Nov 2018 - I was finally able to get back to Reno and have now updated my site to include more motel cards that I have collected, some updated images from our 2015 visit (Nov visit was Sunny), and unfortunately, notes where we have lost some of the downtown beauties.
Check out the new additions and Thanks for visiting!
In 1988 my friend Pete, recognizing the uniqueness of Las Vegas motels, shot this great video. It was on one of our gambling trips to the El Cortez. We didn't have expensive equipment back then, but we're glad we captured the beauty of these motels.
Las Vegas Motels
Las Vegas was a vital water stop along the train route connecting Los Angeles to Salt Lake City. It was also an important stop for automobile travelers. There were two main routes through Las Vegas. Highway 91 cut across Southern Nevada in a south-to-north trajectory. Once it crossed Fremont Street, it became the Arrowhead highway. The other way to Las Vegas was across Route 66 to Kingman, Arizona, then north crossing Hoover Dam, dropping down to the Boulder Highway and on to Fremont Street. Travelers who braved the heat and the wind to arrive at their destination were accommodated in small motels around Las Vegas. Along East Fremont street, on South and North Las Vegas Blvd, and downtown, blocks of independently-owned mom-and-pop motels sprang up. During the summers in the 1960's my family often traveled from CA to stay in these motels while our father worked at the Nevada Test Site.
Holiday Motel on Las Vegas Blvd South (2008)
Each motel had its own personality. Almost all had an identifying roadside sign, often of neon, to lure travelers. More importantly for us kids, almost all had strategically placed swimming pools to beckon us. Las Vegas motels were generally long, low repetitive room units on a large piece of roadside property. Two-story units had a balcony linking the rooms and overlooking the parking lot or pool. Decorative railings enhanced each motel’s individuality.
East Fremont Street at East Charleston Blvd (2008)
In the ever-evolving landscape that is Las Vegas, you can never be sure what has survived from year to year. Forunately, as the boom in building casinos has moved to the southern end of the Strip, motels from the 1950's and 1960’s near downtown and on Fremont Street have been able to survive in relative obscurity.
Alicia #1, formerly Motel Las Vegas (2008)
Some motels have been kept up and are still popular with visitors. But many have fallen on hard times and have become rent-by-the-week (or hour) establishments, some popular with prostitutes and drug dealers. Other motels stand abandoned, awaiting demolition when the time (if ever) is right. In some cases blocks of adjacent motels have been combined under a single original name, or worse, for example, Alicia #1, Alicia #2, Alicia #3 (formerly Motel Las Vegas, Fremont Motel, and Star View Motel). For the most part, the great neon signs (at least the neon glass) are gone. But a few good examples remain.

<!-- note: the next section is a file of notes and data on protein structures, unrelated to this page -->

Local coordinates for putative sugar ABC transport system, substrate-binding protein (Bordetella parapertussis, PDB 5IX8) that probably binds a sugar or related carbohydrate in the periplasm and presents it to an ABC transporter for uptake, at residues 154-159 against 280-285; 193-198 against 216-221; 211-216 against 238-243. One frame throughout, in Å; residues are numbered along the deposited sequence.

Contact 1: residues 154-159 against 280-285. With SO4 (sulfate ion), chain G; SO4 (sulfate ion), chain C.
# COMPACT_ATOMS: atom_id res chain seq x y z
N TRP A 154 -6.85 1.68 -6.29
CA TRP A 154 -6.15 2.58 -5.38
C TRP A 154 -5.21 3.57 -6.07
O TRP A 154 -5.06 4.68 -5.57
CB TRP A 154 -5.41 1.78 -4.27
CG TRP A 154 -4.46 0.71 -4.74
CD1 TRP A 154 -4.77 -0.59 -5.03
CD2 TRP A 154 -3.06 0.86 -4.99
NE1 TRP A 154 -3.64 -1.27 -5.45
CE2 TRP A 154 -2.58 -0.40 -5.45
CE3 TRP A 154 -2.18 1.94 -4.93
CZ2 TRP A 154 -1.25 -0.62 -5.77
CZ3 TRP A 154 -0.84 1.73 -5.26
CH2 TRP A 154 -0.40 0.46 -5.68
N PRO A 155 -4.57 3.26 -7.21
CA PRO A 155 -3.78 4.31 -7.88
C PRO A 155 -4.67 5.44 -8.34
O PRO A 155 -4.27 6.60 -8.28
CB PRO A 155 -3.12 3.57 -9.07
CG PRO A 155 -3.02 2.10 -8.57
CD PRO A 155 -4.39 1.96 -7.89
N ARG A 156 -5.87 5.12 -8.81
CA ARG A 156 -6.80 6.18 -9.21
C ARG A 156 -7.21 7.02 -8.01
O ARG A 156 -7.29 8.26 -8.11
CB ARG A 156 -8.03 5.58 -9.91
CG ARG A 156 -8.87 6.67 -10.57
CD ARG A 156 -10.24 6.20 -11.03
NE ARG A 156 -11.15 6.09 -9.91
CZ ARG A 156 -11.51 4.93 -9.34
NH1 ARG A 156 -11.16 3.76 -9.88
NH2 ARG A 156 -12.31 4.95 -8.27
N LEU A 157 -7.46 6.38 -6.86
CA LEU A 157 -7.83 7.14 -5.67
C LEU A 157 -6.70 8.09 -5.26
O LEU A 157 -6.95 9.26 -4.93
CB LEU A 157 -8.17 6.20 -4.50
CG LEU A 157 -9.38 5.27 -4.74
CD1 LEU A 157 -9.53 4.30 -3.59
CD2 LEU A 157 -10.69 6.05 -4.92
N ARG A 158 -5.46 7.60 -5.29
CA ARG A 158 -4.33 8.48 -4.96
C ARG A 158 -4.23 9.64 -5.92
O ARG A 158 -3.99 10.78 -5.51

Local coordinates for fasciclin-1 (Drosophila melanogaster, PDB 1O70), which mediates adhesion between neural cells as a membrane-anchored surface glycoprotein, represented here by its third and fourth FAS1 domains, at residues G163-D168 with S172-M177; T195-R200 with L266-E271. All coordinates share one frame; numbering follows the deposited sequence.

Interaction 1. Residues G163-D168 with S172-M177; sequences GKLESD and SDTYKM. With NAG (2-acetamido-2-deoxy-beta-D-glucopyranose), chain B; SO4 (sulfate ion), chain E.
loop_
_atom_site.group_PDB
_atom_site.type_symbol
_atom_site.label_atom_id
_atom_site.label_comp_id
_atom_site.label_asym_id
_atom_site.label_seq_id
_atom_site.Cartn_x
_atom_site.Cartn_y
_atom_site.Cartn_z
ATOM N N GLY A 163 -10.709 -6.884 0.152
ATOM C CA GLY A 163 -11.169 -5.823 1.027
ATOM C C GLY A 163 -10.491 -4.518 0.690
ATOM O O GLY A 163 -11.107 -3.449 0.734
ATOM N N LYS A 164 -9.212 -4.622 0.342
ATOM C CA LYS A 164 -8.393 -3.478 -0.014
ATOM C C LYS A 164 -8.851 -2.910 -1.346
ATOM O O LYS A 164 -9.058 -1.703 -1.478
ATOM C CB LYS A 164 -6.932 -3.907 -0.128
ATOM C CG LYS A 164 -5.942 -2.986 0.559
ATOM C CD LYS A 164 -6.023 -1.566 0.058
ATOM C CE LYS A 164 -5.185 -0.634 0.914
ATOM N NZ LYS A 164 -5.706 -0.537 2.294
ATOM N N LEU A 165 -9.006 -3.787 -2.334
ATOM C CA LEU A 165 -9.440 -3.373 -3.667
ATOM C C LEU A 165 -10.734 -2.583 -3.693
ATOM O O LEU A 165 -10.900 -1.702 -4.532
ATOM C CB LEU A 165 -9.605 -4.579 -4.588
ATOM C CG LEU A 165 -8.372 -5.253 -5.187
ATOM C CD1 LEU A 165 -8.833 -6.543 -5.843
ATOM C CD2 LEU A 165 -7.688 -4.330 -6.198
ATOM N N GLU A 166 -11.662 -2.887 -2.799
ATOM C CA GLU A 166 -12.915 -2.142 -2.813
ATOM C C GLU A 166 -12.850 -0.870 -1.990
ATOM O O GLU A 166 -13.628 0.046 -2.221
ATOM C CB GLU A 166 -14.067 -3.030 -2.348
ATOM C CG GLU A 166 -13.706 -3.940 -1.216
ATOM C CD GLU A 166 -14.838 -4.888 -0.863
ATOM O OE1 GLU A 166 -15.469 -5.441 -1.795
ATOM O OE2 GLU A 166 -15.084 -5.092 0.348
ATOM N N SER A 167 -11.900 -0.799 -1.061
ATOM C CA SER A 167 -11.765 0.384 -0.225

Yucca Motel on Las Vegas Blvd South (2008)
By combining a collection of Las Vegas motel postcards from the 1950's and 1960's with photos taken on recent trips to Las Vegas, I have assembled Las Vegas Motels - Then and Now. It was easy to match up postcards with many of today's motels. In other cases it was more challenging, esp. as motel names have changed, facades have been altered, street address numbers have been updated, etc. Some essential resources for exploring were Las Vegas telephone directories from the early 60's. We also visited the Nevada State Museum to review the 1962 version of the Sanborn fire insurance maps.
1962 Las Vegas Sanborn map overview
In the Then and Now sections I have linked the associated Sanborn image to the postcard images. The numbered locations of each motel are shown in extracts from a 1966 Las Vegas roadmap. I continue to add more motels as I locate the hard-to-find postcards.
Detailed Sanborn map image showing Bagdad and Glenn Vegas motels
Next time you are in Las Vegas and looking for something fun to do, besides eating at the Golden Steer, try taking a driving tour (during the day) of Las Vegas motels. See if you can recognize them from their postcards!
Stefani Drives Vegas
15 November 2010